Earlier this month, the New York Times ran a series of articles investigating payoffs by Biotronik, a medical device manufacturer, to doctors at University Medical Center in Las Vegas, leading to Biotronik cornering that hospital’s market of pacemakers and defibrillators. The story in Tipping the Odds for a Maker of Heart Implants was accompanied by a chart (“multimedia presentation”) called A Quick Change in Heart Devices. The New York Times has published at least two follow-up articles, Tipping the Odds for an Implant Maker and Inquiry Into Payments by Device Maker. I’ve reproduced the New York Times graphic below.
New York Times Donut Charts
It’s a series of donut charts showing the market share of Biotronik over the period during which the physicians were hired as consultants. From a market share of zero in 2007, Biotronik zoomed up to 95% in two years, forcing out their main rival Boston Scientific.
I’m not going to analyze the scandal, but I do want to examine the New York Times’ choice of graphics.
We all know the rationale for donut and pie charts: they show proportion of a whole. And as far as they go, each of these charts is reasonable for its purpose, to show the market shares of two or three vendors (treating “other” as a single entity). In all cases one segment of the chart is much larger than the others, and we get a good qualitative sense for the market at each point in time.
If I had seen any of these charts in isolation, I would not have though much of it. However, this visual uses several standalone snapshots to show how the market evolved. We can get a rough qualitative sense of the change from chart to chart, but to show trends it makes more sense to show data in a single chart than in a series of charts.
My first cut at the data was with a line chart, market share against year for the three entities.
The lines in these charts draw the eye to the trends from year to year. To further clarify the trends, I decided to replace the blanks in the line chart with zero values, connected by dotted lines to the original values.
This chart clearly shows how rapidly Biotronik grew its market share and how precipitously Boston Scientific’s share fell.
Suppose we still wanted to show a percent of the whole kind of chart, while maintaining the clear trends. I don’t use stacked charts often, but with only a few areas to consider, I thought I’d try a stacked area chart.
That shows the changing market shares pretty well, but an artifact of the stacking order (a danger of using such charts) makes it seem almost as though Boston Scientific is increasing. So I changed the order of the series.
This chart gives a clear sense that Biotronic started from nothing, and expanded rapidly, pushing Boston Scientific off the bottom of the chart.
A Proponent of Donut Charts Chimes In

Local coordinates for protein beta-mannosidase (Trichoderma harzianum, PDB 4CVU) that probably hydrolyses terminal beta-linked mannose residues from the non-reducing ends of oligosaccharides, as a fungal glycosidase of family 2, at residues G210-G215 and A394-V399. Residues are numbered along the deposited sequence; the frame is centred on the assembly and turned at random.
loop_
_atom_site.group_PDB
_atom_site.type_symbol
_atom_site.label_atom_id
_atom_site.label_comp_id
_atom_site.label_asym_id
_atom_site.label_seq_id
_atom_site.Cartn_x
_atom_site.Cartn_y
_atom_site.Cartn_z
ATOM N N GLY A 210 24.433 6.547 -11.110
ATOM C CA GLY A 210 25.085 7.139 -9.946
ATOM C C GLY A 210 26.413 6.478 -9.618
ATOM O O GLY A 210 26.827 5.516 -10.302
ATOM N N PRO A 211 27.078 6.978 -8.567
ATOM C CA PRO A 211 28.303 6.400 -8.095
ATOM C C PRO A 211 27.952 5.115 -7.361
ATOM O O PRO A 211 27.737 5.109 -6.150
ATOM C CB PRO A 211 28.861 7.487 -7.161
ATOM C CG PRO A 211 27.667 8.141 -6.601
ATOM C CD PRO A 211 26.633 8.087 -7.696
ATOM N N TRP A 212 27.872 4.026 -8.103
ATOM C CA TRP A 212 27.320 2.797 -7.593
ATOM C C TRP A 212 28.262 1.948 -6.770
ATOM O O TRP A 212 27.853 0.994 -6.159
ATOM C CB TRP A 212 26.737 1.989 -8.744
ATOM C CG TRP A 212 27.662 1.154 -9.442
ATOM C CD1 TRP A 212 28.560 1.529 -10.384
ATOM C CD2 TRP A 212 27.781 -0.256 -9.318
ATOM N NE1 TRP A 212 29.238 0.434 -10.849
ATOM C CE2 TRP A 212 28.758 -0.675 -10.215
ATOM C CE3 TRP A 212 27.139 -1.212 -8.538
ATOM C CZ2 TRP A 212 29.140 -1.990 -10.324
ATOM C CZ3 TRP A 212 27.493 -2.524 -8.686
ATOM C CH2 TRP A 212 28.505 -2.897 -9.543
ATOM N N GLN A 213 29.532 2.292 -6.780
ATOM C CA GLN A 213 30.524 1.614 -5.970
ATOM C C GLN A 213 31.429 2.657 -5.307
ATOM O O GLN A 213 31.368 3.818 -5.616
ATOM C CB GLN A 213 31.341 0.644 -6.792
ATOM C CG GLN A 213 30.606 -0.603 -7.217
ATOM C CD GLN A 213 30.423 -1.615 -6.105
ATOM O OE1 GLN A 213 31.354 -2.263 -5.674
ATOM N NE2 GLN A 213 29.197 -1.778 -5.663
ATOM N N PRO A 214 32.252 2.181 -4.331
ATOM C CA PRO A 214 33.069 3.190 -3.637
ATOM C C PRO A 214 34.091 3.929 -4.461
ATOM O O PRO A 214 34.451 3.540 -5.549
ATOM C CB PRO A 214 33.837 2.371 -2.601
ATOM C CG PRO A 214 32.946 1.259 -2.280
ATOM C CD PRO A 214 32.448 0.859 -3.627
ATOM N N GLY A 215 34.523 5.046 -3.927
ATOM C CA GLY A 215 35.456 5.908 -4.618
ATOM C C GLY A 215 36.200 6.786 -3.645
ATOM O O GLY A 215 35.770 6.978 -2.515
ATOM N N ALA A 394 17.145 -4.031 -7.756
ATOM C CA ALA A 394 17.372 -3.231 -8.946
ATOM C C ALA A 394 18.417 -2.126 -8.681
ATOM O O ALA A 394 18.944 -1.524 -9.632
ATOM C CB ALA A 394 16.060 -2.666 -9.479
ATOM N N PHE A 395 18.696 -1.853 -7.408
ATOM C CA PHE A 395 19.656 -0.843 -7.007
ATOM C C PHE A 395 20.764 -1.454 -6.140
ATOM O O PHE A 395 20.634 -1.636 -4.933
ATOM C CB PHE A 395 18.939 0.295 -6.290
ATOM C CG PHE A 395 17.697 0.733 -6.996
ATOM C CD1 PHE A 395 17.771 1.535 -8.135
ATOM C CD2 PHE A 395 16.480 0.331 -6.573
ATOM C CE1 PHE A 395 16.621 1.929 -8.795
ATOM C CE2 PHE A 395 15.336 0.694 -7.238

I first saw the New York Times donuts in[sic] on Paresh Shah‘s Visual Quest blog, where he made much of the inherent Gestalt principles of stability and equilibrium in pie and donut charts. Paresh followed up in , in which he states that pies and donuts “satisfy the human craving for stability and equilibrium”. Well, I wanted to learn more about the relationship between pie charts and various Gestalt principles, so I Googled pie chart stability equilibrium:
The first two links are to the first article by Paresh cited above, the third is to the web site of a woman whose Balance of Self Theory uses a “Balance Pie Chart” to help maintain one’s stability in life. The fourth links to a comment by Paresh in a recent post of mine, Why Do We Love Pie Charts?. Further down the list is Excel chart gallery: a difficult equilibrium by Jorge Camoes on his Excel Charts blog, where he discusses not Gestalt principles but instead the preponderance of “junk” charts in Excel’s chart types dialogs. In the first five search results pages, I found no mention of the stability and equilibrium of a pie chart.
A follow-up search of pie chart gestalt turned up Paresh’s article cited above, his comment on my post also cited above, and his comment on In Defense of Pie Charts, by Robert Kosara on the Eager Eyes blog. But there is nothing else about stability and equilibrium of a pie chart in the first five search results pages.
So I guess there isn’t a lot of discussion abut pie charts satisfying the human striving for stability and equilibrium. For me, the obsession with clearly presented data completely overwhelms any desire I have to seek stability within circles. A poorly conceived and implemented graphic actually upsets my equilibrium. SteveT commented on my Why Do We Love Pie Charts? post that pies may satisfy not Gestalt, but something Freudian.